Director: Agustí Villaronga
Writers: Agustí Villaronga
Country: Dominican Republic, Spain
Duration: 125 min
Stars: Héctor Medina,Jean Luis Burgos,Maikol David,Yordanka Ariosa,Agustí Villaronga,Héctor Medina,Jean Luis Burgos
Set in the turbulent Cuba of the Nineties – a period of economic crisis known as the “Special Period” – the melodrama in Agustí Villaronga’s The King Of Havana starts in the upper stratosphere and keeps on climbing, with the tone caught between something played for laughs and a film that wants to tap into much more serious social issues. The story – adapted from the book by Pedro Juan Gutiérrez – ends up as ripe and messy as the municipal dump which puts in an appearance towards its end.
The opening sequence is a case in point. Here young Reinaldo (Maikol David Tortolo) watches while his brother has an argument with mum, only for her to fall unfortunately on some dodgy electrics and fry. Immediately remorseful, his brother leaps from the roof and, just in case that’s not enough, Reinaldo goes to hug his grandmother only to discover she has died in her sleep. This literal overkill is mimicked by tonal histrionics throughout the rest of the film.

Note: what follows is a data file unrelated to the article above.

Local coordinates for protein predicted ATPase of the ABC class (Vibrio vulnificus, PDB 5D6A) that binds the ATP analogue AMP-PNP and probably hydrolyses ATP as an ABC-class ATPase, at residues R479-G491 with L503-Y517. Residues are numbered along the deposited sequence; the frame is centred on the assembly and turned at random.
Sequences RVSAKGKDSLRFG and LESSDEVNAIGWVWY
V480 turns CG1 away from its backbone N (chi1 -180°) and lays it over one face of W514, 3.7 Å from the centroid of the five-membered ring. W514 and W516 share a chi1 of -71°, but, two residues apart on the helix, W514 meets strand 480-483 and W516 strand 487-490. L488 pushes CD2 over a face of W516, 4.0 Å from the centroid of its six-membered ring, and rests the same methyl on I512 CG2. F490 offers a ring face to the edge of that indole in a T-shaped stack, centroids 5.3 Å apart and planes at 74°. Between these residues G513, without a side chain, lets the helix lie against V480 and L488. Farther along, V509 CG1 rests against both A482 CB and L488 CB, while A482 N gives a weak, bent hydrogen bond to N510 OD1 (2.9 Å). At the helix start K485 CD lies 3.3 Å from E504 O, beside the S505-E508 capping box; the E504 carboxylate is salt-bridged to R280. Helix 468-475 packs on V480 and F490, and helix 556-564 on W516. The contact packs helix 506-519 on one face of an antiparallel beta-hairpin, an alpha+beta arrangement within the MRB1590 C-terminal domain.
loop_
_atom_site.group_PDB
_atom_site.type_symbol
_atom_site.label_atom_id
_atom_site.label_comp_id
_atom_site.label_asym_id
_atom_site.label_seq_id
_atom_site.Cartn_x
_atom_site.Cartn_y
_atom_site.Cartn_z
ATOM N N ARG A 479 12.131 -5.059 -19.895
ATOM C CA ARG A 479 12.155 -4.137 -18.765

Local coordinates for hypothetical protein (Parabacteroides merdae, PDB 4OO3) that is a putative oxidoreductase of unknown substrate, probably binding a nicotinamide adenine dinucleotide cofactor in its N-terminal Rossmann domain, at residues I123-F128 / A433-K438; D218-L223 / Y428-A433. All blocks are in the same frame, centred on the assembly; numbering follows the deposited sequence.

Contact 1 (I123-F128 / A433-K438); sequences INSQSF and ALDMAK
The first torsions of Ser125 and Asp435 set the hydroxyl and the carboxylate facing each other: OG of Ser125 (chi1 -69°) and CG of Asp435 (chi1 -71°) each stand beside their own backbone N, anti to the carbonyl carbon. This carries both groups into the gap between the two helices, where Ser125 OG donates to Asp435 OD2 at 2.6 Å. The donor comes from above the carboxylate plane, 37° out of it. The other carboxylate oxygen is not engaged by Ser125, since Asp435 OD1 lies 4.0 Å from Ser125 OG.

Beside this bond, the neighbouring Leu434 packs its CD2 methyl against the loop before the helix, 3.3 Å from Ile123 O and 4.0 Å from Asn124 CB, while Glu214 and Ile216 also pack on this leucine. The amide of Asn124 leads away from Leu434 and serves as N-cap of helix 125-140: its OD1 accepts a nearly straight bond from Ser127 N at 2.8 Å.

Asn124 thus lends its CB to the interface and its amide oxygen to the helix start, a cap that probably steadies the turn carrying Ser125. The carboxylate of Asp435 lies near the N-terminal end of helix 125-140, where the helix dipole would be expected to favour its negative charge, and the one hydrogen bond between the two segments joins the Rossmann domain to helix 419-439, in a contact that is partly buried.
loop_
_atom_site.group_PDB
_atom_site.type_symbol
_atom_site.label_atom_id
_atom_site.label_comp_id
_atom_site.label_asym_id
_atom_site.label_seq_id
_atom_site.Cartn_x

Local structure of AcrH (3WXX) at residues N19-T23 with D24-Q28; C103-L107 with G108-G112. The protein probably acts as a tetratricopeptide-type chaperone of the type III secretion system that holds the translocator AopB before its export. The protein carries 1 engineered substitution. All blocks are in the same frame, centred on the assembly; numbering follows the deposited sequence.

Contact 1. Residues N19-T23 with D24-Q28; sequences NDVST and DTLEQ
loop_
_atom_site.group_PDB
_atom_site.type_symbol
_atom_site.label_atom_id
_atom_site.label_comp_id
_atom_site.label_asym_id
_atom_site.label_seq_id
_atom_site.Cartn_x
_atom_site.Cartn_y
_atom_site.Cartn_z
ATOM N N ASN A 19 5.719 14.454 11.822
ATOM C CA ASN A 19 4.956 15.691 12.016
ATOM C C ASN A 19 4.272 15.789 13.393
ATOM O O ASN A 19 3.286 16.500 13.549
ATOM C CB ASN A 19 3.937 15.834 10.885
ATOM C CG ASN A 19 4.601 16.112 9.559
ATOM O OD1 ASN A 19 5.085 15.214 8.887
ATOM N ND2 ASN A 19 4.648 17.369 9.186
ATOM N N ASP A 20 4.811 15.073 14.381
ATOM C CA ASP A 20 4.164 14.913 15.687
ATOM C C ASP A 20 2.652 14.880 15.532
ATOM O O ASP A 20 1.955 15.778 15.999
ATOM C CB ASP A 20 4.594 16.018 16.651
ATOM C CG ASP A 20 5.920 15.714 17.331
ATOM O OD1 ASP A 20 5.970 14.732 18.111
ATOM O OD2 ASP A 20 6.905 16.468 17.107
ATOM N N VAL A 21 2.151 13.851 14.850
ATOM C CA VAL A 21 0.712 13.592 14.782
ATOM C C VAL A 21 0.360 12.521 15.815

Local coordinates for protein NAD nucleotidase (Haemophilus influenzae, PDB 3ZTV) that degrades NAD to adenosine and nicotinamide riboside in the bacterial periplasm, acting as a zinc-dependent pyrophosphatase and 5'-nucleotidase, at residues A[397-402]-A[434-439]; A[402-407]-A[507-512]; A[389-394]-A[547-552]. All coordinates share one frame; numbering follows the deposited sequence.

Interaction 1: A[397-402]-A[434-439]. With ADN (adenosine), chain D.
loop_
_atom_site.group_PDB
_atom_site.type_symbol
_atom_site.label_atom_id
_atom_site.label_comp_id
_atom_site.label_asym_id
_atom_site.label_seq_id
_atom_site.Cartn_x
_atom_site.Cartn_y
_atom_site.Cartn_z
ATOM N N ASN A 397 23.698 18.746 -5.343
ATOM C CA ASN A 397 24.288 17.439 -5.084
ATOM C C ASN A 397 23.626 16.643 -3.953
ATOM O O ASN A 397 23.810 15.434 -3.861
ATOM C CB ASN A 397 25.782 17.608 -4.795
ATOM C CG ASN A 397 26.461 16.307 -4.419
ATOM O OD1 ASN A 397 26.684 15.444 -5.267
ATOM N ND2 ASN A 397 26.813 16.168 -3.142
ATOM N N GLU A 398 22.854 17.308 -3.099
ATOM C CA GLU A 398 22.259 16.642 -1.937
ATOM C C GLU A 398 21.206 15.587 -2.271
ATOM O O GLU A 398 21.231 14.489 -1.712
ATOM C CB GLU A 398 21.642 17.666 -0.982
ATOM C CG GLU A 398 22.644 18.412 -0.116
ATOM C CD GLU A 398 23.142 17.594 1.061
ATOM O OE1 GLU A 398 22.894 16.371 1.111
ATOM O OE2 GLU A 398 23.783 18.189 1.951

Reinaldo is locked away for these crimes he didn’t commit but escapes as a teen and finds himself living a life on the margins. Villaronga may want to involve us in his ‘tragedy’ but he fails to establish Reinaldo in a sufficiently moral position before he begins his descent – this is a boy who starts from the bottom and sinks.
It’s not so much a shortening of his name as the length he goes to in the trouser department that leads to his nickname of “Rey” (The King). His ability to satisfy those he sleeps with leads him to set up not one but two homes. The first is with local prostitute Magda (Yordanka Ariosa, whose committed and deliberately wild performance, to almost everyone’s surprise, beat the likes of Julianne Moore and Ellen Page to the actress Silver Shell at San Sebastian last month). The other, is with the altogether more gentle trans Yunisleidy (Héctor Medina), who lives in the much more lovingly upholstered squat next door and makes money through a combination of turning tricks for rich foreigners and dealing drugs.
The film used the Dominican Republic to double for Cuba but the production design is so lurid as to make the environment look more like the set of a musical than the real-life streets of anywhere – a perennial problem for Villaronga, whose Black Bread also has an ‘chocolate box’ photo quality that sits unevenly with its historical setting. These half-formed characters roam the fragmented narrative until all sense of reality – and hope, both for them and us – is lost.